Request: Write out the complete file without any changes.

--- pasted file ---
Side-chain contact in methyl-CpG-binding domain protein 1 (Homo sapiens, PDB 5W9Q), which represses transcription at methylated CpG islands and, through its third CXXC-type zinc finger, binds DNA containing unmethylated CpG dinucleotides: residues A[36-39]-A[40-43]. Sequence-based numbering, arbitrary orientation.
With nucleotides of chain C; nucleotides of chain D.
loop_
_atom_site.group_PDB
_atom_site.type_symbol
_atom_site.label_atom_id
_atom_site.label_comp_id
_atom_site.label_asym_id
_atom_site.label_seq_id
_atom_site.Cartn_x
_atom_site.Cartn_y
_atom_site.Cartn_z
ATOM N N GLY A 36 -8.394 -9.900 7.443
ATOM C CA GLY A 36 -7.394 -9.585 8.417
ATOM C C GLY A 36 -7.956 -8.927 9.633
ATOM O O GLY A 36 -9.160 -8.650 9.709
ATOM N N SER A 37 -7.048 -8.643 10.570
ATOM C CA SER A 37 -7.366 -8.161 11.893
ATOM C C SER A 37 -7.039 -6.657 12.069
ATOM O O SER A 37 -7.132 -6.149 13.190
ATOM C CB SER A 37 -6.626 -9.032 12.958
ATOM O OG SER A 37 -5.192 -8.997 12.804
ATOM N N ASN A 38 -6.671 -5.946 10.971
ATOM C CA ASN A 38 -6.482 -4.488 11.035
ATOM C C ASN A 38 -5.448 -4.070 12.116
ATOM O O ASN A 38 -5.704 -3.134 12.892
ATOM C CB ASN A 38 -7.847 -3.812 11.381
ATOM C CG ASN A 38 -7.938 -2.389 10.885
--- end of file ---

Side-chain contact in methyl-CpG-binding domain protein 1 (Homo sapiens, PDB 5W9Q), which represses transcription at methylated CpG islands and, through its third CXXC-type zinc finger, binds DNA containing unmethylated CpG dinucleotides: residues A[36-39]-A[40-43]. Sequence-based numbering, arbitrary orientation.
With nucleotides of chain C; nucleotides of chain D.
loop_
_atom_site.group_PDB
_atom_site.type_symbol
_atom_site.label_atom_id
_atom_site.label_comp_id
_atom_site.label_asym_id
_atom_site.label_seq_id
_atom_site.Cartn_x
_atom_site.Cartn_y
_atom_site.Cartn_z
ATOM N N GLY A 36 -8.394 -9.900 7.443
ATOM C CA GLY A 36 -7.394 -9.585 8.417
ATOM C C GLY A 36 -7.956 -8.927 9.633
ATOM O O GLY A 36 -9.160 -8.650 9.709
ATOM N N SER A 37 -7.048 -8.643 10.570
ATOM C CA SER A 37 -7.366 -8.161 11.893
ATOM C C SER A 37 -7.039 -6.657 12.069
ATOM O O SER A 37 -7.132 -6.149 13.190
ATOM C CB SER A 37 -6.626 -9.032 12.958
ATOM O OG SER A 37 -5.192 -8.997 12.804
ATOM N N ASN A 38 -6.671 -5.946 10.971
ATOM C CA ASN A 38 -6.482 -4.488 11.035
ATOM C C ASN A 38 -5.448 -4.070 12.116
ATOM O O ASN A 38 -5.704 -3.134 12.892
ATOM C CB ASN A 38 -7.847 -3.812 11.381
ATOM C CG ASN A 38 -7.938 -2.389 10.885